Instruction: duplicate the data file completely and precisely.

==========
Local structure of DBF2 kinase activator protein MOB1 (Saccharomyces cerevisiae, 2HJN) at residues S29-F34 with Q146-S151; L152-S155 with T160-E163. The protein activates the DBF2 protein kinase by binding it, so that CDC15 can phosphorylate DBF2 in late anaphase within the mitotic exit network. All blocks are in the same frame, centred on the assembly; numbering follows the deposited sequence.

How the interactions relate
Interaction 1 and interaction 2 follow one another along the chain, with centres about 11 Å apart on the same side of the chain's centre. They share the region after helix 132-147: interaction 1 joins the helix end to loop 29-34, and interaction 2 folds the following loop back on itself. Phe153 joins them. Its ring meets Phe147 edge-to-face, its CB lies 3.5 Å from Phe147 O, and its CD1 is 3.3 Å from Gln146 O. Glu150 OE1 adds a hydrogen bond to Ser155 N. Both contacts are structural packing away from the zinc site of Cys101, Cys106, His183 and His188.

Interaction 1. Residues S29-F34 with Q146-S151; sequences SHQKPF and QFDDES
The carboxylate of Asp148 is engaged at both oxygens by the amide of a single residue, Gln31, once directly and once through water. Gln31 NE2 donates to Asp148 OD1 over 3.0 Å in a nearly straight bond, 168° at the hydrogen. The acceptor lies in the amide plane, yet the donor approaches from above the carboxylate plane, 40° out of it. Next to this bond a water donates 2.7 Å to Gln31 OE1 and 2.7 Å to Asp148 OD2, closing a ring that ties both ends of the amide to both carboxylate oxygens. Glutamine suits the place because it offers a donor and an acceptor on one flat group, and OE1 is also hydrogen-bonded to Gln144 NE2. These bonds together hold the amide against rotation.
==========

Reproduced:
Local structure of DBF2 kinase activator protein MOB1 (Saccharomyces cerevisiae, 2HJN) at residues S29-F34 with Q146-S151; L152-S155 with T160-E163. The protein activates the DBF2 protein kinase by binding it, so that CDC15 can phosphorylate DBF2 in late anaphase within the mitotic exit network. All blocks are in the same frame, centred on the assembly; numbering follows the deposited sequence.

How the interactions relate
Interaction 1 and interaction 2 follow one another along the chain, with centres about 11 Å apart on the same side of the chain's centre. They share the region after helix 132-147: interaction 1 joins the helix end to loop 29-34, and interaction 2 folds the following loop back on itself. Phe153 joins them. Its ring meets Phe147 edge-to-face, its CB lies 3.5 Å from Phe147 O, and its CD1 is 3.3 Å from Gln146 O. Glu150 OE1 adds a hydrogen bond to Ser155 N. Both contacts are structural packing away from the zinc site of Cys101, Cys106, His183 and His188.

Interaction 1. Residues S29-F34 with Q146-S151; sequences SHQKPF and QFDDES
The carboxylate of Asp148 is engaged at both oxygens by the amide of a single residue, Gln31, once directly and once through water. Gln31 NE2 donates to Asp148 OD1 over 3.0 Å in a nearly straight bond, 168° at the hydrogen. The acceptor lies in the amide plane, yet the donor approaches from above the carboxylate plane, 40° out of it. Next to this bond a water donates 2.7 Å to Gln31 OE1 and 2.7 Å to Asp148 OD2, closing a ring that ties both ends of the amide to both carboxylate oxygens. Glutamine suits the place because it offers a donor and an acceptor on one flat group, and OE1 is also hydrogen-bonded to Gln144 NE2. These bonds together hold the amide against rotation.